Big Erik: I'm not going to spoil it for you, man. You'll just have to wait and see.

Thursday, October 14, 2004

Make-a Your Own Pumpakin: New printable stencils up at

Man, is that Poopsmith scary.

Tuesday, October 12, 2004

Aragorn's Lies: Michael Moore's new documentary, Fellowship 9/11, is truly, truly . . . something.

Sunday, October 10, 2004

Losing Superman: When I was four years old, I broke my arm trying to fly. I was wearing a red cape with a big S on the back my mother had hand made.

One of my first memories of my aunt and uncle is them buying me every poster Kay-bee toys had from the first Superman movie.

I knew that, when I finally got to fly, I would have one arm folded up below me and one stretched out in front of me, because that's how Superman did it in the posters.

I still plan to do that.

Thanks, Superman.

Kerry's Pre 9/11 War: I posted at Hatrack a while back with specific responses to Kerry's plan.

My argument is basically that Kerry still wants to fight terrorism the way we used to--and he recently backed me up. Apparently he told the NYT:

We have to get back to the place we were, where terrorists are not the focus of our lives, but they're a nuisance.

In honor of that, I thought I'd repost my thoughts from Hatrack on why Kerry's ways, as outlined in the "Plan" he constantly says is on his website, are the old ways:

Launch And Lead A New Era Of Alliances

The threat of terrorism demands alliances on a global scale - to utilize every available resource to get the terrorists before they can strike at us. As president, John Kerry will lead a coalition of the able - because no force on earth is more able than the United States and its allies.

See, to me, this just sounds like buzzwords for "We aren't going to do things that will upset sovereigns." He doesn't make allowances for the idea that some nations will only align with us in hanging back from the fight.

Because he can't seriously be suggesting that he will be able to pull out the magical "Create allies" wand in the secret drawer in the oval office, and make everybody come on board with what we want to do. The only way to gain more allies is to align your actions more with their desires.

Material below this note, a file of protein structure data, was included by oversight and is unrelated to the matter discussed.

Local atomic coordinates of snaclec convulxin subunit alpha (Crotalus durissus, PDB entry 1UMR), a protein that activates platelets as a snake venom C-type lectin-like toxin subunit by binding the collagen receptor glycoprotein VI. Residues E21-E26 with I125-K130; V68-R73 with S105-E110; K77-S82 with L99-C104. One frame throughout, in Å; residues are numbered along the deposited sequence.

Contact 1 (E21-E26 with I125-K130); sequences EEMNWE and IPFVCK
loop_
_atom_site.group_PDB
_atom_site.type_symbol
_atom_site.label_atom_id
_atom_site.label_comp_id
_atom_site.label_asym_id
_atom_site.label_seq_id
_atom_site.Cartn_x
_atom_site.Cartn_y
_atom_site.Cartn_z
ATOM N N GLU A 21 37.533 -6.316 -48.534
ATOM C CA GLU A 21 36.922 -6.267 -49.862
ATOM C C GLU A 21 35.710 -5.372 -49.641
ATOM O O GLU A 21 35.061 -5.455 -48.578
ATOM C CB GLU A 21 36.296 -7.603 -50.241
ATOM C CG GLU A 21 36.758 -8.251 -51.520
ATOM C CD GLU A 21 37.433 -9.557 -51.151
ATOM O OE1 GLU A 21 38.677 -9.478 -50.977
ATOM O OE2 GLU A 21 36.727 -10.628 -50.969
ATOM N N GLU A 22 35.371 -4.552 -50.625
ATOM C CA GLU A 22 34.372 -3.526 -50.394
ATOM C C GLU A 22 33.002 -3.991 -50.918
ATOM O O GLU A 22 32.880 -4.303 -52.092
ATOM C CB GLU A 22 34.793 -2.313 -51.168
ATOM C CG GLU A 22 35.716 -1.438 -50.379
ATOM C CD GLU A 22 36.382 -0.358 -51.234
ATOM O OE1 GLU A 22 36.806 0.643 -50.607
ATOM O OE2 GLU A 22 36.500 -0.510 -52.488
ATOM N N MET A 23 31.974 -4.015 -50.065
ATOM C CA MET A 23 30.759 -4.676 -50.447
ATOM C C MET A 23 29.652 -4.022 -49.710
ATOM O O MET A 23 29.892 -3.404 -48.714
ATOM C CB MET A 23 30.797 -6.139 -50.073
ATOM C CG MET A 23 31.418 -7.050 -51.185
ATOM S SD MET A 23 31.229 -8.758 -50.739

In other words, fight the war they way the French and the Germans want, just so we can say they're on our side.

This is the way we fought terrorism before, never taking a step more than we thought the international community would accept. Clinton would have loved to do more against terrorism, but he was, among other things, afraid of jeopardizing our situation in the international scene (read the 9/11 report).

Modernize The World's Most Powerful Military To Meet New Threats

John Kerry and John Edwards have a plan to transform the world's most powerful military to better address the modern threats of terrorism and proliferation, while ensuring that we have enough properly trained and equipped troops to meet our enduring strategic and regional missions.

So this would be why he voted for the $87 billion before he voted against it.

Seriously, this is just more of the same. Every President says he's going to be strong on defense, amass troops and get good weapons. This is hardly innovative thinking.

Deploy All That Is In America's Arsenal

The war on terror cannot be won by military might alone. As president, John Kerry will deploy all the forces in America's arsenal - our diplomacy, our intelligence system, our economic power, and the appeal of our values and ideas - to make America more secure and prevent a new generation of terrorists from emerging.

Again, this sounds like political speak to me, code words that basically mean, "We're going to be real nice and hope the terrorists will start to like us. When Islamist propaganda bombards potential recruits about what a bunch of infidels the Americans are, it will be rendered powerless by the sheer force of our good will."

Again, this is old, pre 9/11 thinking. We thought that if we stayed out of their business, they would stay out of ours. It's hard for some people to grasp that, just like the High School Quarterback, some people hate and resent us just for who we are, irrespective of what we actually do.

No matter how many kids we help who are picked on, no matter how many kids we tutor or hang out with, there are still going to be kids who hate and resent us.

As for the "diplomatic and intelligence" statements--this basically says if specific information is received, we'll take specific action against individual threats. Again, that's what we've always done. He's just saying we're going to try to do it better than we used to.

Free America From Its Dangerous Dependence On Mideast Oil

To secure our full independence and freedom, we must free America from its dangerous dependence on Mideast oil. By tapping American ingenuity, we can achieve that goal while growing our economy and protecting our environment.

Environmentalism is hardly new. But believe it or not, this is the one I'd most support him in. I'd love to see us get away from our reliance on oil.

I drive a car that, while not a hybrid, gets over 30 miles to the gallon. My dad rides a scooter that, while not electric, gets just over 8 million miles to the gallon, or something along those lines. We're both seriously looking at hybrids.

What all of that says, though, is that this is already happening. When enough of us want to use less oil, somebody's going to provide it for us.

Kerry can either force production of these cars, which could cause companies to lose money if they produce more than what is consumed, or he could tax or ban gas vehicles, which again, I would see as an imposition, my distaste for our oil dependence notwithstanding.

It just comes across as more environmental feel-good talk to me.